Good health needs to be worked on – Mark Daniel:

Rural life, and agriculture is driven by changing seasons that dictate on-farm tasks and operations and busy times can mean pressure on owners or employees.

The pressure of a high workload over an extended period can create illness or fatigue, often in the form of the “silent killers” such as high blood pressure, diabetes or obesity.

While you wouldn’t baulk at making informed decisions about stock, pastures or crops, it’s sometimes too easy to forget about making good decisions about the overall management of your staff and indeed your own time to keep things on an even keel. . . 

Vet’s life brings variety – Ross Nolly:

Many country kids who grow up on a dairy farm dream of becoming a vet and working with large animals. 

But even though they have probably come in contact with a vet numerous times they often don’t know the realities of the job. 

Cathy Thompson who only recently retired from the Taranaki Veterinary Centre was a large animal vet for well over 30 years. A large proportion of her workload was on the region’s many dairy farms.

When she began her career only 20% of vets were female and it was a novelty for a farmer to have a female vet attend a call-out. 

Now 80% of new vets are women. . . 

Fonterra likely to cut forecast payout to farmer shareholder:

Fonterra Cooperative Group is expected to cut its forecast payout to farmers when it publishes first-quarter results on Thursday.

Record production in New Zealand and weak global dairy prices are seen weighing on the cooperative, which currently predicts a payment of $6.25-to-$6.50 per kilogram of milk solids for the 2019 season, down from a previous forecast of $6.75/kgMS and the $7/kgMS opening prediction in May. Fonterra paid $6.69/kgMS in the 2018 season. . .

Americans have planted so much corn that’s it’s changed the climate – Eric J. Wallace:

CORN FARMERS IN EASTERN NEBRASKA have long claimed weather patterns are changing, but in an unexpected way.

“It’s something I’ve talked about with my dad and grandad many times,” says fifth-generation corn farmer Brandon Giltner. Along with his father and brother, the 45-year-old lives in the 400-person village of Giltner and grows about 2,000 acres of corn each year. From above, the area looks like a blip of homes surrounded by an expansive grid of circular fields. Though Brandon’s grandfather is retired, he takes an active interest in the business. “Contrary to what you’d think should be happening, both him and my dad swear up and down [that] droughts used to come more often and be a lot worse,” says Hunnicutt. “Considering it’s been 30 years since we had a really bad one, I’ve started kind of taking them at their word.” . .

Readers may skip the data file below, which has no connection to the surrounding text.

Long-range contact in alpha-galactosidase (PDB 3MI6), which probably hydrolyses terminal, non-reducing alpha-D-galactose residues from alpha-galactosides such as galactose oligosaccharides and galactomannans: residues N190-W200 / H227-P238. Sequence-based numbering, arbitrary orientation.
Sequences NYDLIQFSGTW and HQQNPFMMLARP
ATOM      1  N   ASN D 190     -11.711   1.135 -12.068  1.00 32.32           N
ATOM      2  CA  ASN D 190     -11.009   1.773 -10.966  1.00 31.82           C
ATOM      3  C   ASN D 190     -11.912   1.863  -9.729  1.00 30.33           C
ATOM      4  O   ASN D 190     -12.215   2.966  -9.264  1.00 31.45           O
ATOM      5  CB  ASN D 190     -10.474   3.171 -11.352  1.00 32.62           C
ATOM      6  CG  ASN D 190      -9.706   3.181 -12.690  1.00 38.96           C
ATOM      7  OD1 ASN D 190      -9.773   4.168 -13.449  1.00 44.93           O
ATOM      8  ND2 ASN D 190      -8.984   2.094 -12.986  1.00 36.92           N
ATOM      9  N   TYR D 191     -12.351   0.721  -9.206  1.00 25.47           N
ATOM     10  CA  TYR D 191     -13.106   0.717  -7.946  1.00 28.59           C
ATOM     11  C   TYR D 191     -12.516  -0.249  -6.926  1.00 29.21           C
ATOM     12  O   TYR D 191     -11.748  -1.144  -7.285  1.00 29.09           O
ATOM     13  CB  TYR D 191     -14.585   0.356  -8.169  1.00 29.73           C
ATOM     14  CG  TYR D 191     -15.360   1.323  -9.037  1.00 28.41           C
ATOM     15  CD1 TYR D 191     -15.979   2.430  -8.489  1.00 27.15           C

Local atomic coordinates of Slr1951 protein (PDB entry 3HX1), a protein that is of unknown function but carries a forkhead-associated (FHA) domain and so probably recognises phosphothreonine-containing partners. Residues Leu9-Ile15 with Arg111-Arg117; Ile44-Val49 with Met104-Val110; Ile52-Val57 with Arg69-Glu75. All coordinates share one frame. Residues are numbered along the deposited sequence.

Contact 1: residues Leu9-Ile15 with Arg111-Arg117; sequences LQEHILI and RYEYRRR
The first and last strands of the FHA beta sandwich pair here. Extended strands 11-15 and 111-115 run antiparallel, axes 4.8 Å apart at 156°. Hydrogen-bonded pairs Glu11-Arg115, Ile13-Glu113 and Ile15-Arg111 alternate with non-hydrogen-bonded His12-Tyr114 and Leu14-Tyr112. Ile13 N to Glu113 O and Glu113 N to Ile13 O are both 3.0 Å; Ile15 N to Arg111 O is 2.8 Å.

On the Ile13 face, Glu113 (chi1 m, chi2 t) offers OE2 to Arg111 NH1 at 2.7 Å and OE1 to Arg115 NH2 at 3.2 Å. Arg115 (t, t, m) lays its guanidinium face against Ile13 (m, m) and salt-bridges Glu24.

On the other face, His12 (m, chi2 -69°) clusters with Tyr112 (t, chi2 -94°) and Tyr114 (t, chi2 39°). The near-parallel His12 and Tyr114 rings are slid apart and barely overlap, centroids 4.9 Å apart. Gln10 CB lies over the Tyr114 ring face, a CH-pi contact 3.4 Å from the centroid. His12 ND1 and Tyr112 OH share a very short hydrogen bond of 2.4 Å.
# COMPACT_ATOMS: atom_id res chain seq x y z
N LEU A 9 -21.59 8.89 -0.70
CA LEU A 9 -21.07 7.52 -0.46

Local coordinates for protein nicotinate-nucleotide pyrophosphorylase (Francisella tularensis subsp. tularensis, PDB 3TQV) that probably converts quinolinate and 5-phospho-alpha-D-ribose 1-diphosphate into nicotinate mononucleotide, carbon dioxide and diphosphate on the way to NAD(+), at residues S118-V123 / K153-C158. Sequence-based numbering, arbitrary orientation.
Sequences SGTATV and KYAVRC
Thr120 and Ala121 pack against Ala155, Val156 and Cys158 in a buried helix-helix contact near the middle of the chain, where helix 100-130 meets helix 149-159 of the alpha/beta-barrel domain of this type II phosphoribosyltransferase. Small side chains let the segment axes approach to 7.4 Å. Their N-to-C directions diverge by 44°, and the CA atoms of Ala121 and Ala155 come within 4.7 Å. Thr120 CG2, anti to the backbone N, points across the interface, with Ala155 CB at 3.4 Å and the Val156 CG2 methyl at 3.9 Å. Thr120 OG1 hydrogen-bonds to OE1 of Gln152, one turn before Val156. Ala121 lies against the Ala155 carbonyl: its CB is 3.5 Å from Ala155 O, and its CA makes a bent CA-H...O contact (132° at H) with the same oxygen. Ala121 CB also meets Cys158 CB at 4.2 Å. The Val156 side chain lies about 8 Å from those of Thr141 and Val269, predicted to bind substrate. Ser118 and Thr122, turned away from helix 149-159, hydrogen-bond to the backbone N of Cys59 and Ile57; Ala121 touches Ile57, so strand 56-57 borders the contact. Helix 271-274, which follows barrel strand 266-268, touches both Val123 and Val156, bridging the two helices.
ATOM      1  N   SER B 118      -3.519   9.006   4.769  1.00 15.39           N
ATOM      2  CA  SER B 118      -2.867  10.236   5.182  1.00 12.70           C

More milk please – Saul Morris:

Dairy consumption is a much debated topic among nutritionists. The World Health Organisation (WHO) recommends reducing saturated fats to less than 10 percent of total energy intake and reducing trans-fats to less than 1 percent of total energy intake.

This recommendation is translated into “practical advice” to “replace” butter with oils rich in polyunsaturated fats and eat reduced-fat dairy foods, among other suggestions. But is this advice in line with the latest evidence, and is it appropriate for populations in Africa and Asia that currently have very low consumption of dairy products and may not find it easy to access to reduced-fat products?

A study published this month in the leading medical journal The Lancet casts doubt on the epidemiological evidence base for discouraging dairy consumption. The authors followed up, for an average of nine years, more than 136,000 individuals aged 35-70 years from 21 countries from five continents. They measured their diets using locally appropriate food frequency questionnaires and tracked their subsequent rates of serious heart disease and death from all causes. They found that dairy consumption was protective against both serious heart disease and death from all causes, and that this protective effect was particularly marked for whole-fat dairy. Milk and yoghurt both showed the same protective effect when analysed separately; cheese and butter did not show statistically significant effects. . .

 


%d bloggers like this: